I think if anyone ever looked into someones eyes when they talk to you; the answer is there, if your heart does not weep and pour love out; you have not a clue.
    Keep sharing your words, it keeps us listening.
    Believe in Life, its the only joy we have.

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  48. I was recently diagnosed with Stage IV, having metastasized in both lungs, lymph nodes and spine. Not having the benefit of insurance as I did with the first round 3 yrs ago leaves me depressed and feeling hopeless. But I had to let you know your blogs, especially this one, have left me laughing and sharing some fun things with my very patient other half when he came in from work rather than the normal tears. We both thank you and I will say some extra prayers for you. God bless.

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  49. Thanks for this. My friend who is going through chemo and has a link to this on her blog. I'm one of those people - doesn't know what to say or do. So thanks again and I'm sorry.

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  50. Ding Ding Ding! Hit the nail on the head! I'm loving this post and the brutal snarkiness it reeks of! Thank you:)

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  51. Thank you, thank you, thank you! You hit most of my favorite comments to hate. Heres a few more for you and everyone:

    "Inflammatory Breast Cancer? Why yes, I have actually heard of it. My ex-mother-in-law died of it just a few months after she was diagnosed."

    "Didn't you get your mammogram?" (I handle this one by telling them mine is a rare form that does not show up on mammograms and was actually found shortly after a clear mammogram. I consider the fear that invokes to be very educational for the guilty party, on multiple levels.)

    "Why didn't you choose a lumpectomy?" (Not everyone gets a choice and for those of us with no choice, that question is cruel.)

    "Why didn't you get reconstruction when you had your surgery?" (see above)

    From my school superintendent, "I hope our laying you off will not negatively affect your treatment, but as you know, we are laying off other teachers, so this has nothing to do with you having cancer." (And he had better hope that the good Lord does not ask for any witnesses about him on judgement day, because I will ask to be first in line.)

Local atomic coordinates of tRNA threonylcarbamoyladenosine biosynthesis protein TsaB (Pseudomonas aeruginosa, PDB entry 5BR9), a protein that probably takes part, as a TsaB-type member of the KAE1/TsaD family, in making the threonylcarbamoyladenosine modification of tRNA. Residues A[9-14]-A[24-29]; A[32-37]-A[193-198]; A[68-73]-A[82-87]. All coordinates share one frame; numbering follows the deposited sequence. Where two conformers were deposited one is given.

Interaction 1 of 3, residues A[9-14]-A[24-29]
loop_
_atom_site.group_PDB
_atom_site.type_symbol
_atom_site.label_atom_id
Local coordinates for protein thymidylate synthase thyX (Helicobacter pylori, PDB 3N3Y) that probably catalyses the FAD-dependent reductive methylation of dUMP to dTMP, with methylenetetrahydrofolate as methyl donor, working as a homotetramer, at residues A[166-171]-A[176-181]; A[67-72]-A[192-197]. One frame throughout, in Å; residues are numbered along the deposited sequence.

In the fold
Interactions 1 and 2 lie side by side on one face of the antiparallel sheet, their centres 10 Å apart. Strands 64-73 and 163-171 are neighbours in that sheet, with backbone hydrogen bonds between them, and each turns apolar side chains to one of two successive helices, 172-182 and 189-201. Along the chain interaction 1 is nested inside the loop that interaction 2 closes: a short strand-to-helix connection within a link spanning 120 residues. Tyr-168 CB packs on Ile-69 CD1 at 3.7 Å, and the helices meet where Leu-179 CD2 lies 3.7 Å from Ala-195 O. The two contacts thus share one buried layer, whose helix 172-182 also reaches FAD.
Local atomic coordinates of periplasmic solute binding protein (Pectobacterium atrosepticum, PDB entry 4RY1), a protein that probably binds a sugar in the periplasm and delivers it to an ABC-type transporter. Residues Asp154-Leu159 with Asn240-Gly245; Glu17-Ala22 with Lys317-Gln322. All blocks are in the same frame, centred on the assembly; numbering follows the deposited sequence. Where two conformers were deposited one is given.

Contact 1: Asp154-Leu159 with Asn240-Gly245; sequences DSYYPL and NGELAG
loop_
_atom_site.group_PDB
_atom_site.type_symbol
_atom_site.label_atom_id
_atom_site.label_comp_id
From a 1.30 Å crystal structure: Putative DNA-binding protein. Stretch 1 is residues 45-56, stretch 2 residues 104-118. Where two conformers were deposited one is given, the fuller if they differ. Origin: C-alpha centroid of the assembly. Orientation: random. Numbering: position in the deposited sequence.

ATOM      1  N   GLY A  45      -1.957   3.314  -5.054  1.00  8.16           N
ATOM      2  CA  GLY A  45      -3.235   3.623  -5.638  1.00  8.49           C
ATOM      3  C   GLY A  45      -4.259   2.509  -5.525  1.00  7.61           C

And then there is, "How can you be cheerful when you have stage IV?" (Am I supposed to waste the rest of my life crying?)

    Life is a gift. You get that. Blessings to you.
    Elizabeth

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  52. I'm in the process of writing a novel where the main character Ruth has been diagnosed with metastatic breast cancer. i have to admit that reading from your blog has giving me a richer insight into the personal and challenging experiences of people diagnosed with the disease. I can sy that I love your sense of humor and will be incorporating some of this in my characters and others' response to this illness. However on a critical level, you throw up too many objections as to how people like me who are cancer negative should react. While I agree that we should strive for greater sensitivity and arm ourselves with more information regarding this illness and its impact on survivors: none of us are perfect, or can be expected to say the right things to all persons at all the right times, as everyone will not react to the same things in the same way. and we will never reach the point where non sufferers or even those experiencing the disease will know what to do or say to those going through this hell. and yes from what I've seen and heard this is a slice of hell, with a little bit of sunshine now and again. Anyway when you said that we should just do and not say, I took objection on the basis that many sufferers despite their condition do not want people to believe that they want charity, to be seen as helpless or even for their friends and family to start taking over their lives without permission. the advise that you proffer is itself a source of tension and frustration to many on both sides, as those who wish to give may not know how to go about this without first asking of the would be beneficiary exactly what it is they want if anything. just one example